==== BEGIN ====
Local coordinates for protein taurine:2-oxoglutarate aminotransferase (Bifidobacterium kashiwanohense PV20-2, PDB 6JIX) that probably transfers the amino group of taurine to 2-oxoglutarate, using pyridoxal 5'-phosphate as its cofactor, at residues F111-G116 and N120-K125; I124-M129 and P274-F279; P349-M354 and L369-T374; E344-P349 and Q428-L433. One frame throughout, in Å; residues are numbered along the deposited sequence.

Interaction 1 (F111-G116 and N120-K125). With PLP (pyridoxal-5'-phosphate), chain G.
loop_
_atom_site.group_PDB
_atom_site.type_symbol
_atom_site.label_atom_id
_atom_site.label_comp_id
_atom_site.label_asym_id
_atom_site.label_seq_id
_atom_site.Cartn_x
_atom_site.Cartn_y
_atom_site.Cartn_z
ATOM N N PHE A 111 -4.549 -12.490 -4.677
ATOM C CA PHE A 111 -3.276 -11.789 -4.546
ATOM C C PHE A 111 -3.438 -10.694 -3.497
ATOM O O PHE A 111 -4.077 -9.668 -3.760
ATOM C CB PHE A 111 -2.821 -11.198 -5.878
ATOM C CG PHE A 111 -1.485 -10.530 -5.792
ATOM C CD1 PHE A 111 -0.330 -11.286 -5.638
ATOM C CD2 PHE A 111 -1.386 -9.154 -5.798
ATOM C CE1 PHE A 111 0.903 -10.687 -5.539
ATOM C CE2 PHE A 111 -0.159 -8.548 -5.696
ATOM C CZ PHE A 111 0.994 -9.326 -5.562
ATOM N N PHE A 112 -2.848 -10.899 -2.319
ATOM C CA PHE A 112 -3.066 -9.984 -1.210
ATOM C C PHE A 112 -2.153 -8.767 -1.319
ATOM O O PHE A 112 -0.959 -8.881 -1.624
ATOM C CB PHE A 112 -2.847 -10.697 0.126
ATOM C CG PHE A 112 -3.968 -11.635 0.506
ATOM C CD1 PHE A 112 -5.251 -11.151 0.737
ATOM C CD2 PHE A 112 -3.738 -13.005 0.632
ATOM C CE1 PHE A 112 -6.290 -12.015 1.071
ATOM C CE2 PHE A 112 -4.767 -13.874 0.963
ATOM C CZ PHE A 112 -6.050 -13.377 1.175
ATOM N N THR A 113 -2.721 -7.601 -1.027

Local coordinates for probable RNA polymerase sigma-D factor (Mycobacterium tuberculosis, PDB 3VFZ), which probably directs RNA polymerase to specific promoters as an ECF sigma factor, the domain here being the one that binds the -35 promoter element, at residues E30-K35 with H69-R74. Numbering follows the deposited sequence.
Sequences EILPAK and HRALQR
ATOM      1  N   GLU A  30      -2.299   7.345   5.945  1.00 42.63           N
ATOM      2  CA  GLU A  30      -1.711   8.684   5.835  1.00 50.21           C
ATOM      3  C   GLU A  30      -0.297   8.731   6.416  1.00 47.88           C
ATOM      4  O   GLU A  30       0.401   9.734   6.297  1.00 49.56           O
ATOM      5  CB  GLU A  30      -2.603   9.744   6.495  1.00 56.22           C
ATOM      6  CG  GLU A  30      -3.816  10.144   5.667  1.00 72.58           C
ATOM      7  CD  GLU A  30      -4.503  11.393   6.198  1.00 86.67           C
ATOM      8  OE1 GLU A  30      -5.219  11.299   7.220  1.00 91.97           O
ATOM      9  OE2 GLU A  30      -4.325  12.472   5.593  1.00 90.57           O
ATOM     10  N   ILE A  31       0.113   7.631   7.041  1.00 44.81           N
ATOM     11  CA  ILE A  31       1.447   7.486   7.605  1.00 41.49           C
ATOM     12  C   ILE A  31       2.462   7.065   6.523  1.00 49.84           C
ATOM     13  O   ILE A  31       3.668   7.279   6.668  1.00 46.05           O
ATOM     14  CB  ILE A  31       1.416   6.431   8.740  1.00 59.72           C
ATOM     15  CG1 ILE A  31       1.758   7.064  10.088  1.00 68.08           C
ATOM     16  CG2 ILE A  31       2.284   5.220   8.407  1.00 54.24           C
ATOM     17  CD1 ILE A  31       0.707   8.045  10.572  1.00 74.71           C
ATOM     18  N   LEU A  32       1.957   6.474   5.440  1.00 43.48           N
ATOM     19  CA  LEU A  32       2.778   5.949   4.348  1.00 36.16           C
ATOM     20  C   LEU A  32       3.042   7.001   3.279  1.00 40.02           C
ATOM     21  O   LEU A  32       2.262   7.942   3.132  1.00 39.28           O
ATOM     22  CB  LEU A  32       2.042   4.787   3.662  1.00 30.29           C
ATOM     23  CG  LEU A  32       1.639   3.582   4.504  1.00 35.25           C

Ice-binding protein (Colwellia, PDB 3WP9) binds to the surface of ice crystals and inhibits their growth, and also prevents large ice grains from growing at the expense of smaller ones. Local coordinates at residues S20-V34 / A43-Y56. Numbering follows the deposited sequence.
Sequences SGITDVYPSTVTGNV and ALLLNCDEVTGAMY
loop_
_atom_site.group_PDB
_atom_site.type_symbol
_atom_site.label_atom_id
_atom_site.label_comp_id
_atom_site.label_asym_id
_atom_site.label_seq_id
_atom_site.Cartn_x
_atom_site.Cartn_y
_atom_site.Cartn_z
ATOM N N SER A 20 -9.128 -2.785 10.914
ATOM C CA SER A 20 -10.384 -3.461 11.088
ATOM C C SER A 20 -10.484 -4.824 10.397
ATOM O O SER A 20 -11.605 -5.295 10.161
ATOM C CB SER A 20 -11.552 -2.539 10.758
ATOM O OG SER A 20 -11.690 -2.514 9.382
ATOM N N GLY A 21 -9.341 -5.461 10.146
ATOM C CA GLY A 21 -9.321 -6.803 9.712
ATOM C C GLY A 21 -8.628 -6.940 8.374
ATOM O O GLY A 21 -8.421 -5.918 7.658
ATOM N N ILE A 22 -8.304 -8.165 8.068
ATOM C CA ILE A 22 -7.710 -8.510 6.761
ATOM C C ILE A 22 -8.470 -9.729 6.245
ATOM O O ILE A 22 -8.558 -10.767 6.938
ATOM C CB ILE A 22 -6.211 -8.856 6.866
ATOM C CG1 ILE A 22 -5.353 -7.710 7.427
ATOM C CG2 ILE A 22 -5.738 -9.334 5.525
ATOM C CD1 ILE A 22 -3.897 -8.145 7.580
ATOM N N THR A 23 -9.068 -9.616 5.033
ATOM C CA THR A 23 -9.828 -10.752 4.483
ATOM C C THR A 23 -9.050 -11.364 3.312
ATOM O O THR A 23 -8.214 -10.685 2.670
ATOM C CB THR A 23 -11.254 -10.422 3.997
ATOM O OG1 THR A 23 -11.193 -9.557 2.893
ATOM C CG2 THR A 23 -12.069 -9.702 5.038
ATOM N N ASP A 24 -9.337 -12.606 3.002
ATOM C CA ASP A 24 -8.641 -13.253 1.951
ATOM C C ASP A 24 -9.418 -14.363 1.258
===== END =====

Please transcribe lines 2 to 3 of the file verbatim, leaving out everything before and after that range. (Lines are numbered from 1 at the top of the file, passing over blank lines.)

Interaction 1 (F111-G116 and N120-K125). With PLP (pyridoxal-5'-phosphate), chain G.
loop_